const left = Math.round(Math.random() * 500);
            element.style.transform = `translate(${left}px, ${top}px)`;

            this.onAnimateMove = true;
        }, 2000);
        return () => clearInterval(id);

    // custom transition
    *transition({ insertedSprites, keptSprites, removedSprites }) {
        console.log("transition start");       

        insertedSprites.forEach(sprite => {

        removedSprites.forEach(sprite => {

        keptSprites.forEach(sprite => {
            move(sprite, { easing: easeOut });

        console.log("transition end");

        this.onAnimateMove = false;

I’ve tried a number of different variations but I haven’t been able to get this working. Appreciate any assistance.

Just spitballing a few things here but first of all have you tried wrapping the animated-if in an animated container? That’s often necessary for making sure the animations work properly. For example the simple movement examples in the docs wrap the animated-if in an animated-container.

I’d think that this example is the closest to your use case? In that case both origin and target locations have animated containers and animated if. You may also want to check out the beacon example, though I’m not sure if that’s relevant or not (i’m not clear on what your original location and target location are per se).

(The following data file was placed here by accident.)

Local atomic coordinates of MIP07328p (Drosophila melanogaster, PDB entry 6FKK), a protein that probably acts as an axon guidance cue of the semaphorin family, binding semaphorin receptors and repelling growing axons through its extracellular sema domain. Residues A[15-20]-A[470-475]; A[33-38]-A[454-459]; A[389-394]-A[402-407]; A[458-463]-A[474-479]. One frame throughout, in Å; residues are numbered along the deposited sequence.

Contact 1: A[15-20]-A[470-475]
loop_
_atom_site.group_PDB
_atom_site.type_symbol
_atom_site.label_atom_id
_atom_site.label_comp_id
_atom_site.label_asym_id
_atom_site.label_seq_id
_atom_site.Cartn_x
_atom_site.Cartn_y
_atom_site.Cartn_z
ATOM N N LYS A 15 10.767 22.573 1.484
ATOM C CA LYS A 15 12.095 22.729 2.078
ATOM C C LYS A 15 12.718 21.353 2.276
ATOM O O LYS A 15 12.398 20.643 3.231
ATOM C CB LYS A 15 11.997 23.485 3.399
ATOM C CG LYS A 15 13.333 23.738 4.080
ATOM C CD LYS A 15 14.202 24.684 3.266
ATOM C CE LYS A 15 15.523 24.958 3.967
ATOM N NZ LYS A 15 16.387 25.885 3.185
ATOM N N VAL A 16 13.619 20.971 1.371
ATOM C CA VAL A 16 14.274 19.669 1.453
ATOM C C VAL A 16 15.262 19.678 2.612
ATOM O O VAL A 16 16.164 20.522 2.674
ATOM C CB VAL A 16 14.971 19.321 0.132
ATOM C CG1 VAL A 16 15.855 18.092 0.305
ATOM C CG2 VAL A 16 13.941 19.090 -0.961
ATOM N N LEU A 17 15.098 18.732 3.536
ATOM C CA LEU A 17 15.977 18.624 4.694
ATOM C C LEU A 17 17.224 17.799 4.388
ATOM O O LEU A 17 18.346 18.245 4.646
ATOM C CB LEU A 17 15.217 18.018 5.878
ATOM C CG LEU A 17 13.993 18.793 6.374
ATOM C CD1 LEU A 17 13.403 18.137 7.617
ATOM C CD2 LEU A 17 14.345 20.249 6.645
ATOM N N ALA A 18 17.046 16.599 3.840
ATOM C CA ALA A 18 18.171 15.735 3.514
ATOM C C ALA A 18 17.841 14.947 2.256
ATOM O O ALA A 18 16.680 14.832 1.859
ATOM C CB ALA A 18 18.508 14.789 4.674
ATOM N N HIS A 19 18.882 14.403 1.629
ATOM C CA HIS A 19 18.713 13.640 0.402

Does it work if you remove this line?

Thank you for your suggestions Dan. I had previously tried using AnimatedContainer but my understanding is that you use AnimatedContainer to effectively resize the contents “around” the container in the event that the transition changes the shape of the container (I hope that makes sense). I also studied the use of animated-if by @ijlee2 in one of his published projects where he doesn’t use AnimatedContainer.

I did try just now wrapping my Div in AnimatedContainer but it didn’t make any difference.